Another way of serving a government agenda of “kicking the can down the road” is to appoint prominent medical advisors and leaders as heads of various “task forces.” This provides a buffer for politicians to defer comment, or engagement, as the “task force is working hard on the issue, and we await their recommendations.”
An example is the Manitoba Diagnostic and Surgical Recovery Task Force that was struck in May 2022 and tasked to find new solutions to address the backlog in care that resulted from the COVID-19 pandemic.
The public can become confused and lose trust when task force leads disagree publicly with other health-care leaders.
It is interesting to note that the same government created the MB Wait Times Reduction Task Force in 2016 that produced a more than 300-page report with recommendations in 2017. Obviously, implementation, or non-implementation, of the recommendations did not prepare MB for the stress COVID-19 put on its health-care system, being the only province to transport more than 50 ICU patients out of province.
In addition, the public can become confused and lose trust when task force leads disagree publicly with other health-care leaders on health policy issues. This is happening in MB where the President of Doctors MB, Kristjan Thompson, and Peter MacDonald, Chair of MB’s Diagnostic and Surgical Recovery Task Force, are at odds about what metrics to use to measure the magnitude of the province’s diagnostic and elective procedure backlog. As reported by CBC:
MacDonald said the task force doesn’t entirely agree with the numbers compiled by Doctors Manitoba. The task force is working with the doctors’ group to try to verify those numbers, he said.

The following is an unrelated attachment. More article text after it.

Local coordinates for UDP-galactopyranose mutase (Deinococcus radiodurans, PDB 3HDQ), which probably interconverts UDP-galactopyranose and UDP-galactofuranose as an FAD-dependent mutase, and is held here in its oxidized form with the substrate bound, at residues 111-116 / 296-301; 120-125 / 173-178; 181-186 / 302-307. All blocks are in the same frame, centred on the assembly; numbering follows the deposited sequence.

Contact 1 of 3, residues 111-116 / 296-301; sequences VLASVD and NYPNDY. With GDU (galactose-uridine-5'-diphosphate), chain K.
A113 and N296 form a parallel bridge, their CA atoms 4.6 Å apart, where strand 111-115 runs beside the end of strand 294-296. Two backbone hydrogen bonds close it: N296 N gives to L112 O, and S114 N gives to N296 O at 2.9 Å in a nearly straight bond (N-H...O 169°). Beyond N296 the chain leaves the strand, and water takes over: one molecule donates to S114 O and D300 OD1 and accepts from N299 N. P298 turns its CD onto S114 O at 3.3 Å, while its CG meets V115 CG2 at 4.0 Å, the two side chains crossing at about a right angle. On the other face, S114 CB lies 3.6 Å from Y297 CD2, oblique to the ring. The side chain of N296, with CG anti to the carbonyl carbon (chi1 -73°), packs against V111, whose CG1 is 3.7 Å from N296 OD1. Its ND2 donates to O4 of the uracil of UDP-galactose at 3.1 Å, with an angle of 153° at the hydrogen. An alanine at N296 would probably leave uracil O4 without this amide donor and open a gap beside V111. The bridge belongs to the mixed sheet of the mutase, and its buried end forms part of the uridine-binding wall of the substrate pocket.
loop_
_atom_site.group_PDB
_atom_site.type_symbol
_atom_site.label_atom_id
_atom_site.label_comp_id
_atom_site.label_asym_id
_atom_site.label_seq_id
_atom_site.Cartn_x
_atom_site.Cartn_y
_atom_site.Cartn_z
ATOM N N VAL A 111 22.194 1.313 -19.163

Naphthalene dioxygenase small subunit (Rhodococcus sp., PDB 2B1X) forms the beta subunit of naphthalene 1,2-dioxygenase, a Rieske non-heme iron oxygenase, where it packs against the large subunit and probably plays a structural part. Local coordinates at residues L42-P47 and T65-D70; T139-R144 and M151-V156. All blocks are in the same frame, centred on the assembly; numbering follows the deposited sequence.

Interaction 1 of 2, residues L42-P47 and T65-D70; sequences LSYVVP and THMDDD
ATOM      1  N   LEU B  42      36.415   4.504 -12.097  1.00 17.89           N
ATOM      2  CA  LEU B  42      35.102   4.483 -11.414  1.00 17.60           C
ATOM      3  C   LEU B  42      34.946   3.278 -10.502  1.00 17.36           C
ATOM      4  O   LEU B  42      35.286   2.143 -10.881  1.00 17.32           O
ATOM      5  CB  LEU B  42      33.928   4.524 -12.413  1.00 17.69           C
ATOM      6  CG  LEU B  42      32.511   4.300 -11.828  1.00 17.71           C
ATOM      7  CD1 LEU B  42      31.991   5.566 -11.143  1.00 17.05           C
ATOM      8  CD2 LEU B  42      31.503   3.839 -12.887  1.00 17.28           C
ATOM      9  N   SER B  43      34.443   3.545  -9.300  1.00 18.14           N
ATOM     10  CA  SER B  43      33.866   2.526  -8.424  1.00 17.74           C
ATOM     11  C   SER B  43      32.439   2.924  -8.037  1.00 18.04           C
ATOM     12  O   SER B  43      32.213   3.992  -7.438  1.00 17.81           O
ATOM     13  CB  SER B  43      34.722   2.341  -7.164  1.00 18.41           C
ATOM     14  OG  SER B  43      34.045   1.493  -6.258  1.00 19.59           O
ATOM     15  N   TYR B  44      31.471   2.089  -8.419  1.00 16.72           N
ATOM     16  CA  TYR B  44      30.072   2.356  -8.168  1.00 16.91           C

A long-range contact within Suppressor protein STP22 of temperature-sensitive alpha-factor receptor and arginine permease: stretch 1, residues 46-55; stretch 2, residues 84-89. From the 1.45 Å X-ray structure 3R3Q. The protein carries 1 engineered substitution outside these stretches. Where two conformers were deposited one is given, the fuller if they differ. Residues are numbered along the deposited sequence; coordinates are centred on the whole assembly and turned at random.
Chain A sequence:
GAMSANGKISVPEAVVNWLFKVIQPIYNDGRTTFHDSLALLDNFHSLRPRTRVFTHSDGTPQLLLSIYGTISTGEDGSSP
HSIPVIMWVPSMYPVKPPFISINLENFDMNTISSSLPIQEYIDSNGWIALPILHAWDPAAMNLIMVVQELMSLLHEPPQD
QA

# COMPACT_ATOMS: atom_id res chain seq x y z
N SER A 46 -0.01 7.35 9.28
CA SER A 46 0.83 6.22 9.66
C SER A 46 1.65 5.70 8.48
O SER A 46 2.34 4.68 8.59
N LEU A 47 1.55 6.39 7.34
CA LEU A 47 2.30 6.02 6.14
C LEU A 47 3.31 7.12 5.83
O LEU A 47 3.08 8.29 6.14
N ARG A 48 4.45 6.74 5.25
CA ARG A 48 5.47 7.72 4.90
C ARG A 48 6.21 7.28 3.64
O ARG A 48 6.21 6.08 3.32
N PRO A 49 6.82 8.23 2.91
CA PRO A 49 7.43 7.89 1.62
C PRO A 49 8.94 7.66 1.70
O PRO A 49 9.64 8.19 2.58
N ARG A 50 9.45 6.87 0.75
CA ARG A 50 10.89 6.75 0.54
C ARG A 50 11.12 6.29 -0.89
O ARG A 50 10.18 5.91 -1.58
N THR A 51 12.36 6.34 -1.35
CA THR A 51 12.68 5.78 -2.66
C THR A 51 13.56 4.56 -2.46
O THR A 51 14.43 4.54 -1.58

“We both acknowledge that there’s pitfalls in the methodology on both sides,” he said, noting wait times may be a more important metric to patients than a broad number representing the backlog.
“When you look at the backlog numbers, they’re very daunting. And then when you talk to the front lines, you get a different story in some areas,” MacDonald said.
Asked what current wait times are, MacDonald said “there’s a huge spectrum of procedures” and varying urgency levels. The task force “has a good idea” on average wait times for most procedures but it would take some time to gather that. (Darren Bernhardt, CBC March 30, 2022)
Thus, pollical capture can adversely affect clinicians and scientists in a number of ways including becoming scapegoats for unpopular political decisions (e.g., blamed for the imposing or lifting emergency measures), compromising ethical standards (e.g., questionable validity of government messaging), eroding public trust (e.g., government-imposed lack of transparency) and eroding credibility (e.g., criticized as being partisan).